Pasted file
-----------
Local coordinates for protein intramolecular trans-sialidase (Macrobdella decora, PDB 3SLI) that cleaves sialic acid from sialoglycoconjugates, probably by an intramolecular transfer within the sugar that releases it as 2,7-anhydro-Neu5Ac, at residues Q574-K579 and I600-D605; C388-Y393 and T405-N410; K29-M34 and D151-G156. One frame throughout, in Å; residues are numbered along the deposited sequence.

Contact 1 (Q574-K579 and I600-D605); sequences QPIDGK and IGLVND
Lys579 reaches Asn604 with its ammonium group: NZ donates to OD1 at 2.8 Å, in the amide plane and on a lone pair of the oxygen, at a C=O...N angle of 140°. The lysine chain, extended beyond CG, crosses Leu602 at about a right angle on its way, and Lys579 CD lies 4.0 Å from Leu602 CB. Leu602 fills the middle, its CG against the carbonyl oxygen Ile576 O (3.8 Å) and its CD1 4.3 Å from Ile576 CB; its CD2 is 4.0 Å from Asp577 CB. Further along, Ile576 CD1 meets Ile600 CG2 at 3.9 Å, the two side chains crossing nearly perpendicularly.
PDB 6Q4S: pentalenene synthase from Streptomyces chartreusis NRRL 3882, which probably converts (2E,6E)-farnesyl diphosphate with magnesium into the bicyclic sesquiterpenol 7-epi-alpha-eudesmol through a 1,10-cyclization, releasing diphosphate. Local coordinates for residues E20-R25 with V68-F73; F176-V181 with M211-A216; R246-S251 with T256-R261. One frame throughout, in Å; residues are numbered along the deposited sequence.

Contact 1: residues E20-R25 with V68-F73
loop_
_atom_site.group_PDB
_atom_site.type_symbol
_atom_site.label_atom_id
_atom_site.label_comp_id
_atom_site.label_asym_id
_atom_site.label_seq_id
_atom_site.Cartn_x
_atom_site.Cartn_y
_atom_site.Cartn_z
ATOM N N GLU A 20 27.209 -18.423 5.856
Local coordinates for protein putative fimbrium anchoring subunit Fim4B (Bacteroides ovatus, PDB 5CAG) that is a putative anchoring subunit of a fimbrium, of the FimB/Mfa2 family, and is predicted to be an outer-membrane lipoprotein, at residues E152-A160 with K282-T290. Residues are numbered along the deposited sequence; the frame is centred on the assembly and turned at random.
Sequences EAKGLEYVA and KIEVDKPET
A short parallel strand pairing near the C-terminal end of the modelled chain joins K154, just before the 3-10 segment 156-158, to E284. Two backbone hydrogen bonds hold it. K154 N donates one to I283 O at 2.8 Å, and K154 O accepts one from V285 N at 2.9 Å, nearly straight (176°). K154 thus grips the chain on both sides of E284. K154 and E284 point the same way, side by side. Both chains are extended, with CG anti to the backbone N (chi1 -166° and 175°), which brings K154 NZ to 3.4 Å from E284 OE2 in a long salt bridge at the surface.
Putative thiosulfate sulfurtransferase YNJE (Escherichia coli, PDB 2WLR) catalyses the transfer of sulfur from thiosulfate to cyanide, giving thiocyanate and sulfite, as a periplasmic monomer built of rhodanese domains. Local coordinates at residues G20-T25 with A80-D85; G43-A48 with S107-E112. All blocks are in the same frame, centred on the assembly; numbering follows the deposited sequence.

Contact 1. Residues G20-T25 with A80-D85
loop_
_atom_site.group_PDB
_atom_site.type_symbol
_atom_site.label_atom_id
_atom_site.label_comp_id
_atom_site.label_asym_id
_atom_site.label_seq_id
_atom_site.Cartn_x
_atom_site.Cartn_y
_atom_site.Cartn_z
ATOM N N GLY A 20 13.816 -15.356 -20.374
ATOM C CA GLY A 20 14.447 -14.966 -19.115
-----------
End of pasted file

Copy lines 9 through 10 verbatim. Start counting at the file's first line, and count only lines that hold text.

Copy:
_atom_site.label_atom_id
_atom_site.label_comp_id